Paul’s Blog

A blog without a good name

Serving Vector Tiles

If you want to serve vector tiles, there are a few server options that have developed, each with different strengths and weaknesses.

node-mapnik based

Language: nodejs
Layer definitions: Mapnik layer definitions in XML, typically preprocessed from YAML
Vector tile formats: Mapbox Vector Tiles
Data source support: PostGIS

Kartotherian, tessera, and other servers based on tilelive all rely on Node bindings to Mapnik to produce vector tiles. They all work with Mapnik layer definitions. This is a reasonably well understood language and consists primarily of a SQL statement for each layer. This is reasonably flexable and it’s possible to do proper code review, git conflict resolution, and other processes you need with an open style.

Some servers can turn the Mapbox Vector Tiles into GeoJSON, but not all do. There are other minor differences, but they all have the same major advantages and disadvantages.

The biggest problem with these options is that you have to either use the exact same versions of everything as the Mapbox developers while hoping their changes work with your code, or lock down your versions to a set of known good versions and periodically update when you need new features, retesting all your code. Neither of these is practical for an open-source style which wants to involve others.

If you don’t do this, you’ll find parts of your server failing with different combinations of Mapnik and node-mapnik.

Tilezen tileserver

Language: Python
Layer definitions: SQL in jinja2 templates, YAML
Vector tile formats: Mapbox Vector Tiles, TopoJSON, and GeoJSON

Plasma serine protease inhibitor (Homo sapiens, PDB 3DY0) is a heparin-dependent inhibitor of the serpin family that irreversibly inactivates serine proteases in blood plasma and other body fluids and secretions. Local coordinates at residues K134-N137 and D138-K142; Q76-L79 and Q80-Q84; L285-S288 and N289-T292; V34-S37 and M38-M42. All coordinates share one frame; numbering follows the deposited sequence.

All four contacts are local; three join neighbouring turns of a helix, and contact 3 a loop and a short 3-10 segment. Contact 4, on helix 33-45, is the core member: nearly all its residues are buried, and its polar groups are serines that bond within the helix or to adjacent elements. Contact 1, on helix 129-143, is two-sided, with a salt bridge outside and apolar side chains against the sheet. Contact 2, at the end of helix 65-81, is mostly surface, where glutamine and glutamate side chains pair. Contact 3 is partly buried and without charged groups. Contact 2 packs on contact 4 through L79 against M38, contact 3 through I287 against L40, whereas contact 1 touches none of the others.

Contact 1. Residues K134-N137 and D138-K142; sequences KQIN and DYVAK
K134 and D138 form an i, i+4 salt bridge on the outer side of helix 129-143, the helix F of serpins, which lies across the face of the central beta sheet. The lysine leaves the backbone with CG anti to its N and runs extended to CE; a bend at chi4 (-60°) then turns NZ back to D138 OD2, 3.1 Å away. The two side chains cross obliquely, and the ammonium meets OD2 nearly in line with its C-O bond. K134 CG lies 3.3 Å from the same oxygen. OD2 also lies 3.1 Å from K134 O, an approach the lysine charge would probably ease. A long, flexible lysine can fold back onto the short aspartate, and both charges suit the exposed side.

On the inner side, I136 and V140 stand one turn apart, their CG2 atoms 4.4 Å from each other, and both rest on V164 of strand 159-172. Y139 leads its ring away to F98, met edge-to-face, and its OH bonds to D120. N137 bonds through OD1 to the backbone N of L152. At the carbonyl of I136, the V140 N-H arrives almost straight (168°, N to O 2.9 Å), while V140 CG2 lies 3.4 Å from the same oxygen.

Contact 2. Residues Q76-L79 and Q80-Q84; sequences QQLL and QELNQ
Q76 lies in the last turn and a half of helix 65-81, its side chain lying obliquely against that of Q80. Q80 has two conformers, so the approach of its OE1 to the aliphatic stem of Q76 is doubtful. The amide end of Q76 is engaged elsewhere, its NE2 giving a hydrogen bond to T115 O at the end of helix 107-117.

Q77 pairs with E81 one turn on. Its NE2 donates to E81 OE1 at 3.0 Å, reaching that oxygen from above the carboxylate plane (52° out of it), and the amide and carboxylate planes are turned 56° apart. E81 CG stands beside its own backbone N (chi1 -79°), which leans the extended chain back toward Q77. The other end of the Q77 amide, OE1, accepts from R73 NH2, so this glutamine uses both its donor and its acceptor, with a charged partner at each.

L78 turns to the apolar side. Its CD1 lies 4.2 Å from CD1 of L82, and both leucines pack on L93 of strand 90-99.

Data source support: PostGIS

Tilezen tileserver was written by Mapzen to replace their TileStache-based vector tile generation. Having been written by developers who wrote previous vector tile servers, it combines ideas and functionality other options don’t have.

The datasource definitions are written in SQL + YAML, a common choice, but unlike other options, the SQL is in its own files which are preprocessed by the jinja2 templating engine. This adds some complexity, but a great deal of power. Selecting different features by zoom level normally requires repetative SQL and lengthy UNION ALL queries, but the preprocessing allows queries to be written more naturally.

Tileserver’s unique feature is the post-processing capabilities it offers. This allows vector tiles to be operated on after the database, altering geometries, changing attributes, and combining geometries. Post-processing to reduce size is a necessary feature if targeting mobile devices on slower connections. Mapbox had been working on this in the open, but now that they no longer use node-mapnik it’s not clear how they do so. MapQuest had developed Avecado to specifically target this, but it became abandoned when they stopped doing their own map serving.

You don’t need any AWS services for a basic Tilezen tileserver deployment, but there might be some dependencies in the more advanced features needed to set up a full production environment.


Language: Go
Layer definitions: SQL in TOML
Vector tile formats: Mapbox Vector Tiles
Data source support: PostGIS

Tegola is a new server written in Go. It operates with multiple providers which supply layers to maps, allowing them to be assembled different ways. It looks like it has most of the features needed for vector tiles for a basemap, but might be missing a few needed for changing data as zoom changes.